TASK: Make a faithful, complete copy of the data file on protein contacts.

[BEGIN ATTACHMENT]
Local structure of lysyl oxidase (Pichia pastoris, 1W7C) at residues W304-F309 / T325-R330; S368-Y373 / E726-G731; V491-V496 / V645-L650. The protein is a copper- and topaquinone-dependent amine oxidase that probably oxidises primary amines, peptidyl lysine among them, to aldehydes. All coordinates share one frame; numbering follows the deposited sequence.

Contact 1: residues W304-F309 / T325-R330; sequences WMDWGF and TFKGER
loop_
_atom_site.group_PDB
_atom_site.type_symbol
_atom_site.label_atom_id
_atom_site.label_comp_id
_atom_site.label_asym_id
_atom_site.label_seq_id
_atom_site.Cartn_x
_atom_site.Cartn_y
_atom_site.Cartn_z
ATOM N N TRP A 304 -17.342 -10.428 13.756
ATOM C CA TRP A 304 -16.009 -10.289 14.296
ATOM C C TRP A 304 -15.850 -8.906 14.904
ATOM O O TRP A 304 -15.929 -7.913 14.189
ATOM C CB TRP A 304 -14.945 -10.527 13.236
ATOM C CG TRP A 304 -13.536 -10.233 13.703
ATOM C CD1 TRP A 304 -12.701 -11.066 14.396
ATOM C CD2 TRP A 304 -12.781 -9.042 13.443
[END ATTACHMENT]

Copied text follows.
Local structure of lysyl oxidase (Pichia pastoris, 1W7C) at residues W304-F309 / T325-R330; S368-Y373 / E726-G731; V491-V496 / V645-L650. The protein is a copper- and topaquinone-dependent amine oxidase that probably oxidises primary amines, peptidyl lysine among them, to aldehydes. All coordinates share one frame; numbering follows the deposited sequence.

Contact 1: residues W304-F309 / T325-R330; sequences WMDWGF and TFKGER
loop_
_atom_site.group_PDB
_atom_site.type_symbol
_atom_site.label_atom_id
_atom_site.label_comp_id
_atom_site.label_asym_id
_atom_site.label_seq_id
_atom_site.Cartn_x
_atom_site.Cartn_y
_atom_site.Cartn_z
ATOM N N TRP A 304 -17.342 -10.428 13.756
ATOM C CA TRP A 304 -16.009 -10.289 14.296
ATOM C C TRP A 304 -15.850 -8.906 14.904
ATOM O O TRP A 304 -15.929 -7.913 14.189
ATOM C CB TRP A 304 -14.945 -10.527 13.236
ATOM C CG TRP A 304 -13.536 -10.233 13.703
ATOM C CD1 TRP A 304 -12.701 -11.066 14.396
ATOM C CD2 TRP A 304 -12.781 -9.042 13.443